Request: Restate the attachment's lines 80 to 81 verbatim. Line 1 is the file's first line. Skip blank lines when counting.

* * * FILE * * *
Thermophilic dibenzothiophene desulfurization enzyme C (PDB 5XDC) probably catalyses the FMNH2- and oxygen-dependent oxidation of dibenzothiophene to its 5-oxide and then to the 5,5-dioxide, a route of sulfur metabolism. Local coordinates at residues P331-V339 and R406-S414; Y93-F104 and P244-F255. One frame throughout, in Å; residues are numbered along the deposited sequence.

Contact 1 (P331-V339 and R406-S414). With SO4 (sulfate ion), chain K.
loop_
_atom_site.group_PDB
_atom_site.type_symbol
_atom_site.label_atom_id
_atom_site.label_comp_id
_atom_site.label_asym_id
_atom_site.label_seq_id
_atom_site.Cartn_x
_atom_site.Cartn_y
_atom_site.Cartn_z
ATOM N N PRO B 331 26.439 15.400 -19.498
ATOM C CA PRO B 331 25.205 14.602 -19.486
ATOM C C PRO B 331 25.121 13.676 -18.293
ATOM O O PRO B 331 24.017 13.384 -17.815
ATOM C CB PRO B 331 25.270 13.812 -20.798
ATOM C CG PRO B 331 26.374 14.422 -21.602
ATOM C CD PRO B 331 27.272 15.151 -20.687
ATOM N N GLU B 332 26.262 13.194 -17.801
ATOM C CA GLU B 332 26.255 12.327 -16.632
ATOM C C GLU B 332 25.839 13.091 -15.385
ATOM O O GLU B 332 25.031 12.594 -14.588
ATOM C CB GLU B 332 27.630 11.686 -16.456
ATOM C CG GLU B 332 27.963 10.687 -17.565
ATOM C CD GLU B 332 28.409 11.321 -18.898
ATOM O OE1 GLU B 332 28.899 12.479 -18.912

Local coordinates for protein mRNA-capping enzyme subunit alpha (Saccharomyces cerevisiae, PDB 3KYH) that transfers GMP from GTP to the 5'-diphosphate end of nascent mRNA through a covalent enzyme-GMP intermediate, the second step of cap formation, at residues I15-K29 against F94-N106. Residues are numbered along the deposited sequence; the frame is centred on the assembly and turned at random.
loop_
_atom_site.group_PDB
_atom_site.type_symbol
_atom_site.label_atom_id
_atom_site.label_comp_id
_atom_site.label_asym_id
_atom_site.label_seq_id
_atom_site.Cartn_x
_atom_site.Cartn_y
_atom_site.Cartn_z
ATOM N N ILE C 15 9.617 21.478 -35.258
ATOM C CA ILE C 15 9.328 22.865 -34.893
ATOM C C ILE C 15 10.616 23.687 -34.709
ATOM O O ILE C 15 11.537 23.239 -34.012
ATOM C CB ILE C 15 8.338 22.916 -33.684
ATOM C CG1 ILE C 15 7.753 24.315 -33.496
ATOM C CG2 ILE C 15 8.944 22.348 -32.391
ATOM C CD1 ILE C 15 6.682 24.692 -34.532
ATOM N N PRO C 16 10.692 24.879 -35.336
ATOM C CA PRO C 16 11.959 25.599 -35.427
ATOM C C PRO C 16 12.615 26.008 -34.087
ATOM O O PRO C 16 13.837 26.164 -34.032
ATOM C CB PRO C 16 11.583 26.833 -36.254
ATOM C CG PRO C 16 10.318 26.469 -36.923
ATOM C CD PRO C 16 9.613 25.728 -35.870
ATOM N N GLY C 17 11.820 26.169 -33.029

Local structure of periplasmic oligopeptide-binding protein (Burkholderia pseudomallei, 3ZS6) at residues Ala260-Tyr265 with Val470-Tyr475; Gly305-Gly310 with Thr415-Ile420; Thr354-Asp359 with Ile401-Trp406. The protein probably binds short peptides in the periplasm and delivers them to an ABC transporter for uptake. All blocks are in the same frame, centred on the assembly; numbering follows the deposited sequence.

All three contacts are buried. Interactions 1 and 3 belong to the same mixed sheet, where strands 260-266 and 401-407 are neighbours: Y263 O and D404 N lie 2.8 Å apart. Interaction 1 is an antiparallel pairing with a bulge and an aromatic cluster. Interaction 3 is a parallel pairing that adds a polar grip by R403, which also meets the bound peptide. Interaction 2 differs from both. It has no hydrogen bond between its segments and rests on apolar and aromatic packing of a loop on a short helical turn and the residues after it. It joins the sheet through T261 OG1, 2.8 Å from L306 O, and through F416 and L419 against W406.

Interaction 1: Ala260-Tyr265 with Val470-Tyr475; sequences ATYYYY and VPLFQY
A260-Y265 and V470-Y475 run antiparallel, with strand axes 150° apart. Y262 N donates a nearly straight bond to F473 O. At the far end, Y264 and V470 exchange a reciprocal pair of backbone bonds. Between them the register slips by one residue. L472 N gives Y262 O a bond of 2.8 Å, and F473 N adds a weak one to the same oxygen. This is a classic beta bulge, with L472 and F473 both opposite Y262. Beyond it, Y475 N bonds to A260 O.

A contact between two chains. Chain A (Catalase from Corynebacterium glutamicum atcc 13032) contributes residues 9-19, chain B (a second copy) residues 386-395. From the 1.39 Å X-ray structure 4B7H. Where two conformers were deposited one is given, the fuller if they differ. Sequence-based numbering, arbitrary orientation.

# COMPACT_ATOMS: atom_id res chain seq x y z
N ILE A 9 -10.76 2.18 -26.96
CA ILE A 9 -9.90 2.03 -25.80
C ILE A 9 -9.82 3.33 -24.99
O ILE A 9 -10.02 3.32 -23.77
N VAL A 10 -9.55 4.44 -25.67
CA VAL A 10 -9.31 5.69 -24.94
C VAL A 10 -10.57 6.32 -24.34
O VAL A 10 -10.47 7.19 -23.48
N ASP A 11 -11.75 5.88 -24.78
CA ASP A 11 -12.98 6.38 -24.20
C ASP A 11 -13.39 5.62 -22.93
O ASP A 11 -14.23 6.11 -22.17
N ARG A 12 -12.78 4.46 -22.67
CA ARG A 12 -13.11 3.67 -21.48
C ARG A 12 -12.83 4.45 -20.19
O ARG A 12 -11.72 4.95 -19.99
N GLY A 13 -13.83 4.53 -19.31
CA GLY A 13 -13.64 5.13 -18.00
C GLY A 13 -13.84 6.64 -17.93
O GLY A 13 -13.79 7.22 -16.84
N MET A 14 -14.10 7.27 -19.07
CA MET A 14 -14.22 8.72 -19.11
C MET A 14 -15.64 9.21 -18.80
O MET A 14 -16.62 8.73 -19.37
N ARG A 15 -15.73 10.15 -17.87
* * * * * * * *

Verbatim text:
O GLY A 13 -13.79 7.22 -16.84
N MET A 14 -14.10 7.27 -19.07